You can share your views with us by completing this survey: https://forms.office.com/Pages/ResponsePage.aspx?id=nt3mHDeziEC-Xo277ASzSpMLsAawCSdBvMh9cdt5o9ZUQ0U4MzIxNlRFUUNPWEtMUVE4MjExRjA4Ny4u

The survey will close on Thursday 4 May at 10am.

Your responses will be anonymous. A summary of responses will be published on the Parliament website. It will also be shared with MPs and may be referred to in the debate or within other parliamentary documents. Please don't share anything that may identify you.

Watch the debate

The debate will take place on Monday 5 June at 4.30pm.

What are petitions debates?

Petitions debates are ‘general’ debates which allow MPs from all parties to discuss the important issues raised by one or more petitions, and put their concerns to Government Ministers.

Petition debates don’t end with a vote to implement the request of a petition. This means that MPs will not vote on changing indefinite leave to remain fees at the end of the debate.

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MPs to discuss calls for a statutory duty of care towards higher education students

On Tuesday 16 May at 3.30pm, MPs will hear from petitioners about their call for a statutory duty of care towards higher education students. The Committee will also hear from representatives of charities, the NUS, universities and student service providers.

A written transcript of the evidence session will be published on our website a few days after the meeting.

What are evidence sessions?

Evidence sessions are public meetings with experts, officials or people with personal experiences of the topic being examined. Evidence sessions help Committees to understand how Government policies are working in the real world, and what needs to change to make things better.

Debate on a statutory duty of care for higher education students

This evidence session will help MPs to better understand the context behind the petition you signed, calling for a statutory duty of care for higher education students to be introduced, which will be debated on Monday 5 June at 4.30pm.

What are petitions debates?

Petitions debates are ‘general’ debates which allow MPs from all parties to discuss the important issues raised by one or more petitions and put their concerns to Government Ministers.

Petition debates don’t end with a vote to implement the request of a petition. This means that MPs will not vote on whether to introduce a statutory duty of care for higher education students.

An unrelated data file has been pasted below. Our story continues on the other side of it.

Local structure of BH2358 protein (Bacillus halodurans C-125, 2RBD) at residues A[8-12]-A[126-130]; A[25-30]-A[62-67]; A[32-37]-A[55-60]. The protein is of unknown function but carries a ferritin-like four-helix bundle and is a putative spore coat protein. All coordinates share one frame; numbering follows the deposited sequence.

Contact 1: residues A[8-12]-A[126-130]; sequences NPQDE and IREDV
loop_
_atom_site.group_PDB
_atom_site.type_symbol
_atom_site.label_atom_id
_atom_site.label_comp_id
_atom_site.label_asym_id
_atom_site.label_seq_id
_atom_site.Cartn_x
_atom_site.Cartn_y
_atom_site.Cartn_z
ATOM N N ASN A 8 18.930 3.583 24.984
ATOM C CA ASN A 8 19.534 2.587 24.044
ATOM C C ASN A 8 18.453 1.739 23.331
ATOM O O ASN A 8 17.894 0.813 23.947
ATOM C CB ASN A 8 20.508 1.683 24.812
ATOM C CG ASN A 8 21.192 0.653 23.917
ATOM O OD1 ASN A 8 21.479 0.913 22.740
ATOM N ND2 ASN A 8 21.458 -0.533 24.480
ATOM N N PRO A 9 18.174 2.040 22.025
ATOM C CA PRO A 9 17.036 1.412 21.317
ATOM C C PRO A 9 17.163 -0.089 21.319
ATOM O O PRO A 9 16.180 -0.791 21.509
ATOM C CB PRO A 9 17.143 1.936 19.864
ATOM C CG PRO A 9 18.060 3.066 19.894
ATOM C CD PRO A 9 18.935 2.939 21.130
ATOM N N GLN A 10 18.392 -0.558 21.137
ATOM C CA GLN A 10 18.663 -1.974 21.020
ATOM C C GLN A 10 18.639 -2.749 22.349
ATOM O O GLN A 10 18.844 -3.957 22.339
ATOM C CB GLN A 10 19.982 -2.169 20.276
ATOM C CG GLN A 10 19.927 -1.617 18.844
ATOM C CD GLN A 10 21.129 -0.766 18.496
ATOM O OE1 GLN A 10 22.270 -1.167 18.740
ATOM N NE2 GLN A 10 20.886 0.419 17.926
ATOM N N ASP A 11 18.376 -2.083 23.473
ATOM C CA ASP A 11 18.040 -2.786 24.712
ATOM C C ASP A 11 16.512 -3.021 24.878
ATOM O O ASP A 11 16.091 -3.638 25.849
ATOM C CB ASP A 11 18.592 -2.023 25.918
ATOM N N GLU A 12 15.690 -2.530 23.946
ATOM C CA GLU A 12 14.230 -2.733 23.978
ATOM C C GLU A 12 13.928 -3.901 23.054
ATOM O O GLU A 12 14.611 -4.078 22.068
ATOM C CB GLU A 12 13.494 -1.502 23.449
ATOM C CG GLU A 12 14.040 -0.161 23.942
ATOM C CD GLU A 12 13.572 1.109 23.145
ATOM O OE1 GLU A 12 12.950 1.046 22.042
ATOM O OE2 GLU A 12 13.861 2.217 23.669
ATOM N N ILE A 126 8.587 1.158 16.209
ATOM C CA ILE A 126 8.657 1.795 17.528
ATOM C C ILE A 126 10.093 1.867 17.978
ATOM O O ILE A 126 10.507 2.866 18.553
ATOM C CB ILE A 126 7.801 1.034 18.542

Get involved in the work of the UK Parliament

Sign up to the Your UK Parliament newsletter for the latest information on how to get involved and make a difference.

Government publishes a new National Suicide Prevention Strategy for England

On Monday 11 September the Minister for Mental Health and Women's Health, Maria Caulfield MP, announced a new National Suicide Prevention Strategy for England. This refreshes the national strategy for England that was published in 2012.

The suicide prevention strategy

The Strategy outlines actions across national government departments, the NHS, local government, employers, the voluntary sector and others. It includes new priority areas of action, such as improving online safety, addressing the links between suicide and factors such as gambling and domestic abuse, and combatting different methods of suicide.

The strategy aims to half the number of suicides over the next five years and also set outs measures to improve support for people who have self-harmed and those bereaved by suicide.

The Government has said it will continue to review progress and update actions within the strategy.

What are written statements?

Written ministerial statements are a way for Ministers to keep Parliament up to date with Government policies and actions, including its response to major issues or incidents, and to put this information into the public domain.

Find out more about written statements